Prominent international human rights watchdog body HRW has denounced Indian government in front of the world over its ‘Human Rights violations’, and in its 761-page grim report, they pointed quite alot of details that might be very good for BJP’s image.
“Indian authorities brought politically motivated cases, including under draconian sedition and terrorism laws, against human rights defenders, student activists, academics, opposition leaders, and critics, blaming them for the communal violence in February in Delhi as well as caste-based violence in Bhima Koregaon in Maharashtra in January 2018. In both cases, BJP supporters were implicated in the violence. Police investigations in these cases were biased and aimed at silencing dissent and deterring future protests against government policies,” said the report by Human Rights Watch, one of the biggest Human Rights advocacy and research organisation.
“The Indian government seems determined to punish peaceful criticism using draconian laws, while sending a broader message that chills dissent,” said Meenakshi Ganguly, South Asia director at Human Rights Watch. “Instead of addressing growing attacks on Muslims, minorities, and women, Indian authorities increased their crackdown on critical voices in 2020.”
In terms of press freedom, the report noted that several journalists faced criminal cases, arrest, threat, or even physical assault by mobs or police for reporting on COVID-19. Authorities continued to use sedition and laws relating to national security against journalists, said HRW taking note of the Rajeev Sharma and Prashant Kanojia cases.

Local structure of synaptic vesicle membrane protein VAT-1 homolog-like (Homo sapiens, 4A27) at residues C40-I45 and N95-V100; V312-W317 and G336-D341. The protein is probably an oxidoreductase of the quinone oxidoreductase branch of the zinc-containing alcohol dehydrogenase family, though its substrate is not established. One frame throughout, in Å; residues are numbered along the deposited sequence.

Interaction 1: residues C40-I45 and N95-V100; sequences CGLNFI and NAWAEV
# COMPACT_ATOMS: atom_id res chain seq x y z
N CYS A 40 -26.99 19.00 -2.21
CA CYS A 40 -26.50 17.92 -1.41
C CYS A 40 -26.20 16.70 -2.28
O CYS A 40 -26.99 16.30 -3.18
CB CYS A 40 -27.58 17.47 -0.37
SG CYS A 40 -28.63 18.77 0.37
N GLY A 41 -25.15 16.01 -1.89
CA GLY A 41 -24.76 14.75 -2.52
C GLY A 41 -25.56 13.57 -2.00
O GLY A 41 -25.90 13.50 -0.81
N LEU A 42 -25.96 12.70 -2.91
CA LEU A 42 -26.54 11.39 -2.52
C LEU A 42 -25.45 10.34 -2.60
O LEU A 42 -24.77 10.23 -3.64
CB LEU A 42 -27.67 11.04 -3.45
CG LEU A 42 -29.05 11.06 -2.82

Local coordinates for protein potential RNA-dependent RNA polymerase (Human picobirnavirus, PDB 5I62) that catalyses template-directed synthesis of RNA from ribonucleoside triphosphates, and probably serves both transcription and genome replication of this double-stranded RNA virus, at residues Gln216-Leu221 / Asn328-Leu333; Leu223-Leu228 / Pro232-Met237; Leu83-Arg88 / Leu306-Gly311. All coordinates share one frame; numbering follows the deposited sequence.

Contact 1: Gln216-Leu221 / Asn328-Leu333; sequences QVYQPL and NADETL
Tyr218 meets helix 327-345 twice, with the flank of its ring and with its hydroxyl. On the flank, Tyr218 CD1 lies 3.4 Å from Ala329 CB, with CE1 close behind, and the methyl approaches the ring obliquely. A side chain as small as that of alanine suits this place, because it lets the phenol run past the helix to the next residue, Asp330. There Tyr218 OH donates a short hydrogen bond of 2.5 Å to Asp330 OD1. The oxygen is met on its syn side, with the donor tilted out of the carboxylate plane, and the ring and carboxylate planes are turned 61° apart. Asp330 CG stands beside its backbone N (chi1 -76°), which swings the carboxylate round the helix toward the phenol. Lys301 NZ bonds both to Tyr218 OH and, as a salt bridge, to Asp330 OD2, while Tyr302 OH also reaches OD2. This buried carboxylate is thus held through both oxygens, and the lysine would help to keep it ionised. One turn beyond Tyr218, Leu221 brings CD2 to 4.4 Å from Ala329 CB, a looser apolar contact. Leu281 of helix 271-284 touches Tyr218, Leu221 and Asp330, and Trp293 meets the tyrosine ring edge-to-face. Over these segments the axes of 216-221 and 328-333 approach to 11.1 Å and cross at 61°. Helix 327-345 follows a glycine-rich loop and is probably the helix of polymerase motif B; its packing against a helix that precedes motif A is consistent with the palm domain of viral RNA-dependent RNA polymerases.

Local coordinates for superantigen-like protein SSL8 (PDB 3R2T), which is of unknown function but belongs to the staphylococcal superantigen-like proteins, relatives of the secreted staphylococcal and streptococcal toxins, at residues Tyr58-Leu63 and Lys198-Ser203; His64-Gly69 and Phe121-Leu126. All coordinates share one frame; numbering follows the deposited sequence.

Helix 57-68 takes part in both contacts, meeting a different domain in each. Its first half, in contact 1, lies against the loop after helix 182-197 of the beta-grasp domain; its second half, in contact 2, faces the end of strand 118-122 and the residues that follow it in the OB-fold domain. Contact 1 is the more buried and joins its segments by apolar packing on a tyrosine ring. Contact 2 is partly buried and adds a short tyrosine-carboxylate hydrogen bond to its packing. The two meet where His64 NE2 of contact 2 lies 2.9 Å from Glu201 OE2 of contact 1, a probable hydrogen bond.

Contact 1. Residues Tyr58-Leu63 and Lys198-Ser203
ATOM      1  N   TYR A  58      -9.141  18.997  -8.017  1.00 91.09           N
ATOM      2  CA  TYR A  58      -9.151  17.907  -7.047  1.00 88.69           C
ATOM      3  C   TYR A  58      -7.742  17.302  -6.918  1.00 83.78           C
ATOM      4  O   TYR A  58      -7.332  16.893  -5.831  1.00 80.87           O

HRW said that India continued to lead with the largest number of Internet shutdowns globally as authorities resorted to blanket shutdowns. By early November, there were 71 shutdowns, out of which 57 were in Jammu and Kashmir, according to Software Freedom Law Centre. Even after the Supreme Court said in January that access to the Internet was a fundamental right, the authorities permitted only slow-speed 2G mobile Internet services, leading doctors to complain that it hurt the COVID-19 response.
The lockdown disproportionately hurt marginalised communities due to loss of livelihoods and lack of food, shelter, health care, and other basic needs, said the report. Anti-Muslim rhetoric surged during the pandemic after the Tablighi Jamaat congregation was termed a super spreader by Indian authorities, some BJP leaders called it a “Talibani crime” and “Corona Terrorism” and some pro-government media screamed “Corona Jihad”.
HRW noted that as per the government’s own data, crimes against Dalits increased by 7 per cent, in part as backlash by members of dominant castes against what they might perceive as a challenge to caste hierarchy.
Taking note of the international response to the situation in India, HRW said that the United States government said little about India’s human rights record, including during President Donald Trump’s visit to India in February, but several members of the U.S. Congress continued to publicly voice concerns.